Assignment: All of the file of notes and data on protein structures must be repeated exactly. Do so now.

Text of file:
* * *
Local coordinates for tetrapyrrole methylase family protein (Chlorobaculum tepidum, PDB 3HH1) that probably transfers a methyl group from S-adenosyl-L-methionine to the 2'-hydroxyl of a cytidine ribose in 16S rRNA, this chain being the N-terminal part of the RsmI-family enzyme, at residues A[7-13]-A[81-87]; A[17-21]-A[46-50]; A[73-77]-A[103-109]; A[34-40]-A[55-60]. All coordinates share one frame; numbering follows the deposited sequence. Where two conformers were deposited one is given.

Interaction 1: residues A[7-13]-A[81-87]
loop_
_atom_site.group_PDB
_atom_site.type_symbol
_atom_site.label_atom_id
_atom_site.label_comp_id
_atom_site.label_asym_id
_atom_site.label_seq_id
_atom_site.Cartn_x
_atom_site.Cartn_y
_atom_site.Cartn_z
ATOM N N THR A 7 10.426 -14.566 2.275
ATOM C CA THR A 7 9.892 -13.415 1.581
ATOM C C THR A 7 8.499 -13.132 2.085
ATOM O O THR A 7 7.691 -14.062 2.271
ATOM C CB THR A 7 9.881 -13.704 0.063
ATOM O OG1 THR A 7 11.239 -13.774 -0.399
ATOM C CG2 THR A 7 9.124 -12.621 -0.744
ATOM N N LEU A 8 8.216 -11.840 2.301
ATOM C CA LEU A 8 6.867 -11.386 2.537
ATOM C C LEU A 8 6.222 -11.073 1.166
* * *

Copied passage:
Local coordinates for tetrapyrrole methylase family protein (Chlorobaculum tepidum, PDB 3HH1) that probably transfers a methyl group from S-adenosyl-L-methionine to the 2'-hydroxyl of a cytidine ribose in 16S rRNA, this chain being the N-terminal part of the RsmI-family enzyme, at residues A[7-13]-A[81-87]; A[17-21]-A[46-50]; A[73-77]-A[103-109]; A[34-40]-A[55-60]. All coordinates share one frame; numbering follows the deposited sequence. Where two conformers were deposited one is given.

Interaction 1: residues A[7-13]-A[81-87]
loop_
_atom_site.group_PDB
_atom_site.type_symbol
_atom_site.label_atom_id
_atom_site.label_comp_id
_atom_site.label_asym_id
_atom_site.label_seq_id
_atom_site.Cartn_x
_atom_site.Cartn_y
_atom_site.Cartn_z
ATOM N N THR A 7 10.426 -14.566 2.275
ATOM C CA THR A 7 9.892 -13.415 1.581
ATOM C C THR A 7 8.499 -13.132 2.085
ATOM O O THR A 7 7.691 -14.062 2.271
ATOM C CB THR A 7 9.881 -13.704 0.063
ATOM O OG1 THR A 7 11.239 -13.774 -0.399
ATOM C CG2 THR A 7 9.124 -12.621 -0.744
ATOM N N LEU A 8 8.216 -11.840 2.301
ATOM C CA LEU A 8 6.867 -11.386 2.537
ATOM C C LEU A 8 6.222 -11.073 1.166